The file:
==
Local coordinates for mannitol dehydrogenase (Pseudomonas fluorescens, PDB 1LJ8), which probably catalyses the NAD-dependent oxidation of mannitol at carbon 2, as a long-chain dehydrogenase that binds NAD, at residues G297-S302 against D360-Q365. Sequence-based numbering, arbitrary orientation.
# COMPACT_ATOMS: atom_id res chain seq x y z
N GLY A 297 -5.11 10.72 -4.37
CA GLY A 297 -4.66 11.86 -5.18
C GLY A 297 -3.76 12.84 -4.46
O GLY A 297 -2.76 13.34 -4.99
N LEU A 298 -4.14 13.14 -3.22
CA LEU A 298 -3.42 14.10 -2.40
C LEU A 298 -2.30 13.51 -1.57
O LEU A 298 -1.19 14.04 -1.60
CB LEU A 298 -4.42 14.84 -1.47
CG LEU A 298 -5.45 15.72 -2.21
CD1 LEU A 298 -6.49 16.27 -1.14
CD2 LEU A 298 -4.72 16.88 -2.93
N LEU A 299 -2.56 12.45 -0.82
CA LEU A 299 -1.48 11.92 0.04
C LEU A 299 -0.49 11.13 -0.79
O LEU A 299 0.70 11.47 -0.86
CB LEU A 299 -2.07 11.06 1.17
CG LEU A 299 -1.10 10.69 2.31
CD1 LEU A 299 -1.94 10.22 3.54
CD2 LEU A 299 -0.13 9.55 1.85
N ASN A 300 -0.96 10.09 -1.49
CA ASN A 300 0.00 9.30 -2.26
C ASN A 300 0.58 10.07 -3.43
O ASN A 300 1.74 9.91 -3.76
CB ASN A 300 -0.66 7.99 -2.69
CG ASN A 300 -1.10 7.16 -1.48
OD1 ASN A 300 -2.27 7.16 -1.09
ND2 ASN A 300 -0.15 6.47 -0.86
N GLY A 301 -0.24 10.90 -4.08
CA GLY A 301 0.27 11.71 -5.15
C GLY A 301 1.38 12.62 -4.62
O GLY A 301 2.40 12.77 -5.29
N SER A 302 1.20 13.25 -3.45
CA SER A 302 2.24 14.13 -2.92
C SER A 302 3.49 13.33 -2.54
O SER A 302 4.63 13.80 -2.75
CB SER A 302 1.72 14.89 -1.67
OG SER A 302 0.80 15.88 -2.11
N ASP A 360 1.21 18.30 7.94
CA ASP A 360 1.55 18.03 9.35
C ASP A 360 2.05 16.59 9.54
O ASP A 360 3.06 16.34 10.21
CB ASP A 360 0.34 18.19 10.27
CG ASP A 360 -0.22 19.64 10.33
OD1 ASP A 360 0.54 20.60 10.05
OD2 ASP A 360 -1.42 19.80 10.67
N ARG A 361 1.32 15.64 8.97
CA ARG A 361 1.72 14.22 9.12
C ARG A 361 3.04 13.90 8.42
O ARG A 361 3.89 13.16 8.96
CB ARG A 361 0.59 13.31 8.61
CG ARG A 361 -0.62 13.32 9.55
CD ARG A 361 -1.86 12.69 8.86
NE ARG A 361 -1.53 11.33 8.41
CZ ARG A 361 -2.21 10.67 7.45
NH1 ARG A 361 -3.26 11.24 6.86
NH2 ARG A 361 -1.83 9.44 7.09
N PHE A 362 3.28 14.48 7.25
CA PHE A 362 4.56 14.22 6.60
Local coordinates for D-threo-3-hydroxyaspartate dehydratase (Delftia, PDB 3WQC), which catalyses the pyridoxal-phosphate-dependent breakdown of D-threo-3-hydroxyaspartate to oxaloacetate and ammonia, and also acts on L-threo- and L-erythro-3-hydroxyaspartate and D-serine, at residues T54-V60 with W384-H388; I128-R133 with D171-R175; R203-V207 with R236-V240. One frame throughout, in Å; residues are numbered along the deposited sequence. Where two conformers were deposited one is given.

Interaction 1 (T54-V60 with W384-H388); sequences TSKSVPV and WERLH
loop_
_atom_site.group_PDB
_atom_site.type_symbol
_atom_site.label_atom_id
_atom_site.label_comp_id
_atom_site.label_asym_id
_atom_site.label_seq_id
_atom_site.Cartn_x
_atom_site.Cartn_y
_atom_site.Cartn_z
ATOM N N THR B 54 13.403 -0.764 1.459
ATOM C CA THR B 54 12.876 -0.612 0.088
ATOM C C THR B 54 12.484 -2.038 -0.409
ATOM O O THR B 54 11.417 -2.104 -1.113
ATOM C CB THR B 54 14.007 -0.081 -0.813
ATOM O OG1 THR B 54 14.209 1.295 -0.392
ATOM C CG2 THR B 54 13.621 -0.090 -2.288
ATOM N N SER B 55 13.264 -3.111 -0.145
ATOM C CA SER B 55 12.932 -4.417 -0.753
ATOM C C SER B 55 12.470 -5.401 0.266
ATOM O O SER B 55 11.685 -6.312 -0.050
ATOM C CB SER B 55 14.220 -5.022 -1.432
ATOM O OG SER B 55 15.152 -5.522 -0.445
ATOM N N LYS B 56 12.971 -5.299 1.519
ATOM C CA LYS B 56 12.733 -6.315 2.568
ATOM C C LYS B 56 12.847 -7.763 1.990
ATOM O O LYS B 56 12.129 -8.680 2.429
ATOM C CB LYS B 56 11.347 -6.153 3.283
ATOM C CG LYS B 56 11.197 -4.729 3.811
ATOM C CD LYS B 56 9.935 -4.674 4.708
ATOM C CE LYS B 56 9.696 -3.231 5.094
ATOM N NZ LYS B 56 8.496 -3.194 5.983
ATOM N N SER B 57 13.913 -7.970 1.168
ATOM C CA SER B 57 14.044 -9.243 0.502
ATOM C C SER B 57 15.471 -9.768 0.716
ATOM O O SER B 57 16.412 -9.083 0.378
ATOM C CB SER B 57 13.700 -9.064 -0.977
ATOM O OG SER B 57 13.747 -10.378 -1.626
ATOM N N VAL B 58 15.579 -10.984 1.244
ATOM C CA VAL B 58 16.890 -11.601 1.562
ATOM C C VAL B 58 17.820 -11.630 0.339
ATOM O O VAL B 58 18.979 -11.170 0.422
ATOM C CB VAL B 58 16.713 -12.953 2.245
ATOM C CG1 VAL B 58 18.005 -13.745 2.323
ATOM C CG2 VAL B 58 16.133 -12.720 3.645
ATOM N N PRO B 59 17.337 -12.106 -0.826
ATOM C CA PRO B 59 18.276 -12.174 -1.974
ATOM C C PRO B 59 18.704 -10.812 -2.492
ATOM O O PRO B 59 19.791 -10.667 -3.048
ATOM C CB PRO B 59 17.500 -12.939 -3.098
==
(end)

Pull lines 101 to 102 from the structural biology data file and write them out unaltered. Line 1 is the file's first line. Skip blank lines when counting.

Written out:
ATOM O OG SER B 57 13.747 -10.378 -1.626
ATOM N N VAL B 58 15.579 -10.984 1.244